The fashion for fed-bashing
Events appears to be conspiring today, north and south of the 49th parallel, to get us thinking about why we even need a federal government.
In Washington, as I write this, talks are still continuing in a budget impasse that could see the shutdown of the U.S. federal government at midnight tonight. In Canada, meanwhile, the Conservatives have just released a platform that's apparently a blueprint for a much smaller federal government, according to Jim Flaherty.
Over the past 20 years in Canada, through Liberal and Conservative governments, there's been a general agreement that Ottawa is too big, too fat and too out of touch with everyday citizens' lives. The less we get of Ottawa, the better -- that's pretty much the general consensus. Even the New Democratic Party has picked up on that anti-Ottawa sentiment in this campaign, with its Ottawa-is-broken ads. Liberal leader Michael Ignatieff, meanwhile, often highlights the fact that he's not a career politician, as if to subtly remind people that he's not part of the "Ottawa problem" either.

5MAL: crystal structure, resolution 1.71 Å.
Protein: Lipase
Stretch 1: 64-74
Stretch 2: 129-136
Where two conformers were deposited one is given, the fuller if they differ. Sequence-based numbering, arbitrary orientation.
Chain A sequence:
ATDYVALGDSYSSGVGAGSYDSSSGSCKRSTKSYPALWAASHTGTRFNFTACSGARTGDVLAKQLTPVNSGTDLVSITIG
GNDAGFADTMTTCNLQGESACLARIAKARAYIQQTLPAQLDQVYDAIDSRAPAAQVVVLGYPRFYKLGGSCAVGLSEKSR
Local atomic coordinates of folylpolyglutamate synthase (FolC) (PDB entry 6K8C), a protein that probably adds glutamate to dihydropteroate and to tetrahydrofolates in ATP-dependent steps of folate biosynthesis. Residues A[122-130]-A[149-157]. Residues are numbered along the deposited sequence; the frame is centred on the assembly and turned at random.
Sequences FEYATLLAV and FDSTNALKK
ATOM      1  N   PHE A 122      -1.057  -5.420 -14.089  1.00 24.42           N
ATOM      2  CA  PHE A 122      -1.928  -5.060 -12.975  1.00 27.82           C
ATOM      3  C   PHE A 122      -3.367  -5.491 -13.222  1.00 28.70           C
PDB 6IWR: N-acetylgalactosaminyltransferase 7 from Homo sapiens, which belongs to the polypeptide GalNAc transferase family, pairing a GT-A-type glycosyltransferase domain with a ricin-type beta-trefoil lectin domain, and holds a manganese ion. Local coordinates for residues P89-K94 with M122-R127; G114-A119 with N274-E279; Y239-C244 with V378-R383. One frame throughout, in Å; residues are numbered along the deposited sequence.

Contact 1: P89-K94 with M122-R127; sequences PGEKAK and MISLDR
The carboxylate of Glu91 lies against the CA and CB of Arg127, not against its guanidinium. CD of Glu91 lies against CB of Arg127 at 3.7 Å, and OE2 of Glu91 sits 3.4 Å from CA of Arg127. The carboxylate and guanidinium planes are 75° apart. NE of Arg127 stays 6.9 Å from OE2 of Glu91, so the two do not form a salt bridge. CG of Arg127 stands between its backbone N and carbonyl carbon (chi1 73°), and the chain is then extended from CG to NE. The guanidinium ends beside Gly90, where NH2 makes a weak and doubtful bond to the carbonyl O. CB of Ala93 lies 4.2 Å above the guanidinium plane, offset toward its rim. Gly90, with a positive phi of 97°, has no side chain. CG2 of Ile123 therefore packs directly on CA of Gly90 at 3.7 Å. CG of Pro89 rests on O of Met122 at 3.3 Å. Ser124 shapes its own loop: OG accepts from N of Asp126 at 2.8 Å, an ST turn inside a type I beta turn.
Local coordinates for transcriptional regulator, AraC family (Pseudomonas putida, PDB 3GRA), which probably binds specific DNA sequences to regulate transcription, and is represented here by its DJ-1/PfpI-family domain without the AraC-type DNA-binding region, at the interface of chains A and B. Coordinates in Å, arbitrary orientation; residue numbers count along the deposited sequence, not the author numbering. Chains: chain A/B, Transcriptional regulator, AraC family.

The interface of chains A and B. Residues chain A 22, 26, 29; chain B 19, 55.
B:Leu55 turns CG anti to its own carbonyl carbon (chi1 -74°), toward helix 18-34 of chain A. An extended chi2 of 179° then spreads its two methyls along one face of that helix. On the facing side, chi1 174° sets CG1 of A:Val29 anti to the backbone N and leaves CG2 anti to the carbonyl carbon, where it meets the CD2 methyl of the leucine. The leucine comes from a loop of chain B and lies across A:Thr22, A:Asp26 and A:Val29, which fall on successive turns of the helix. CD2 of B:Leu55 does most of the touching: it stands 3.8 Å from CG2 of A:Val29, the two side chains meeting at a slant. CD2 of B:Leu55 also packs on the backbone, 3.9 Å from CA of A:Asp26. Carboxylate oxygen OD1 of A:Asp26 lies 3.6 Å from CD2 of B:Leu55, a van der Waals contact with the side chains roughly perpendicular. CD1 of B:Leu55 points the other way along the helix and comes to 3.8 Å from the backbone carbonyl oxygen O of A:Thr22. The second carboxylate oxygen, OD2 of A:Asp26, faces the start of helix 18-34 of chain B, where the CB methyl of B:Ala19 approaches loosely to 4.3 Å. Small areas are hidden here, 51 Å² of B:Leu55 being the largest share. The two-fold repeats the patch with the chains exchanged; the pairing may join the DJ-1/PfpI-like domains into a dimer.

All of which raises the question of why we may be having trouble getting people interested in the current election. Why pay attention to a contest to install people in a big, fat, broken, irrelevant institution?
And that's where the Washington budget impasse comes in handy. Have a look here at all that will be affected south of the border if the federal government shuts down tonight in the U.S. It's not exactly irrelevant or out-of-touch stuff. Useful to remember, in the midst of a campaign when it's not exactly fashionable to talk about Ottawa's role in people's lives.